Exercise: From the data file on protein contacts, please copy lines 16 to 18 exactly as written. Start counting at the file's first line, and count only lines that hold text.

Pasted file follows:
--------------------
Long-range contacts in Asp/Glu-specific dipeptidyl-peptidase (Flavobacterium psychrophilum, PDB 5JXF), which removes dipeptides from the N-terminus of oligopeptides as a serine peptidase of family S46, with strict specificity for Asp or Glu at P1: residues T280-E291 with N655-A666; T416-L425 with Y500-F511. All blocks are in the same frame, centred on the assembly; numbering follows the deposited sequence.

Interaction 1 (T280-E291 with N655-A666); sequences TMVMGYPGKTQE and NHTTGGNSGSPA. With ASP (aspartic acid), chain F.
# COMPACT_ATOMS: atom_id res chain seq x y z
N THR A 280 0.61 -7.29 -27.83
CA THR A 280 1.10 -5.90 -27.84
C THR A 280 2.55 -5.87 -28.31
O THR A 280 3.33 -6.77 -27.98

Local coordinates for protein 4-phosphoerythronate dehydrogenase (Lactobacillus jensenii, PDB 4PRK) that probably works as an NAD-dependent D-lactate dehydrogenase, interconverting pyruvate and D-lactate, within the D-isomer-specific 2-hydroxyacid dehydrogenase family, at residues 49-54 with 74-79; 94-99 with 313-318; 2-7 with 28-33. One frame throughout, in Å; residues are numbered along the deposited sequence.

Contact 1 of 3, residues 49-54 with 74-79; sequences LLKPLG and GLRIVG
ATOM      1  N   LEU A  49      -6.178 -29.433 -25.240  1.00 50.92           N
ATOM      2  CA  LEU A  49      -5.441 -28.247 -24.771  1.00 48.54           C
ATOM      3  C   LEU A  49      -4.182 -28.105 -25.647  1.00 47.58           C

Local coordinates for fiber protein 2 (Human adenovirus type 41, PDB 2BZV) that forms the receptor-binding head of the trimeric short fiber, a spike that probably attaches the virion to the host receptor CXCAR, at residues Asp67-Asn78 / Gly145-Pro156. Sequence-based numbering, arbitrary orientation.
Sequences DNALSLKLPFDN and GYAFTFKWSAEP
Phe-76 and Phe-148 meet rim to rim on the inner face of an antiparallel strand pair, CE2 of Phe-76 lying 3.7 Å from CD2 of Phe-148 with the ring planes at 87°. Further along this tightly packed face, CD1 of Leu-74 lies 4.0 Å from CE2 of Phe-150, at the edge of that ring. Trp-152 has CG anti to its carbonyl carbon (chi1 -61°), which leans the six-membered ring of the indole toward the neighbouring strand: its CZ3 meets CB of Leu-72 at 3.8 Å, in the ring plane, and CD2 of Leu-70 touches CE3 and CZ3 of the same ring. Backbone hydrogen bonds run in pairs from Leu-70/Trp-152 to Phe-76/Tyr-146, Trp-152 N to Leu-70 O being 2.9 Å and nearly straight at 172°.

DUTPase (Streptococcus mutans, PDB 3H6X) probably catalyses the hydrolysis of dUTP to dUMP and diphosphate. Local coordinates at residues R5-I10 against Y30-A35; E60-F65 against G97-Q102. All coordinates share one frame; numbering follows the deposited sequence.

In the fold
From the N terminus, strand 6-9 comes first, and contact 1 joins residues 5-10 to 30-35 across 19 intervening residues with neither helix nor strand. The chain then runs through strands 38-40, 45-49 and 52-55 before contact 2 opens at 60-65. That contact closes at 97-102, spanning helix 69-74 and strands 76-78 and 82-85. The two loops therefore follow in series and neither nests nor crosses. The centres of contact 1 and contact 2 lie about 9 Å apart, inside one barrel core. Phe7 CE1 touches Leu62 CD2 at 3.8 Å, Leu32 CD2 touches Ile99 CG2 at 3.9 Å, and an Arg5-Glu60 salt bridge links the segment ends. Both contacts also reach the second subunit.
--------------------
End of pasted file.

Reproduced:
DUTPase (Streptococcus mutans, PDB 3H6X) probably catalyses the hydrolysis of dUTP to dUMP and diphosphate. Local coordinates at residues R5-I10 against Y30-A35; E60-F65 against G97-Q102. All coordinates share one frame; numbering follows the deposited sequence.

In the fold
From the N terminus, strand 6-9 comes first, and contact 1 joins residues 5-10 to 30-35 across 19 intervening residues with neither helix nor strand. The chain then runs through strands 38-40, 45-49 and 52-55 before contact 2 opens at 60-65. That contact closes at 97-102, spanning helix 69-74 and strands 76-78 and 82-85. The two loops therefore follow in series and neither nests nor crosses. The centres of contact 1 and contact 2 lie about 9 Å apart, inside one barrel core. Phe7 CE1 touches Leu62 CD2 at 3.8 Å, Leu32 CD2 touches Ile99 CG2 at 3.9 Å, and an Arg5-Glu60 salt bridge links the segment ends. Both contacts also reach the second subunit.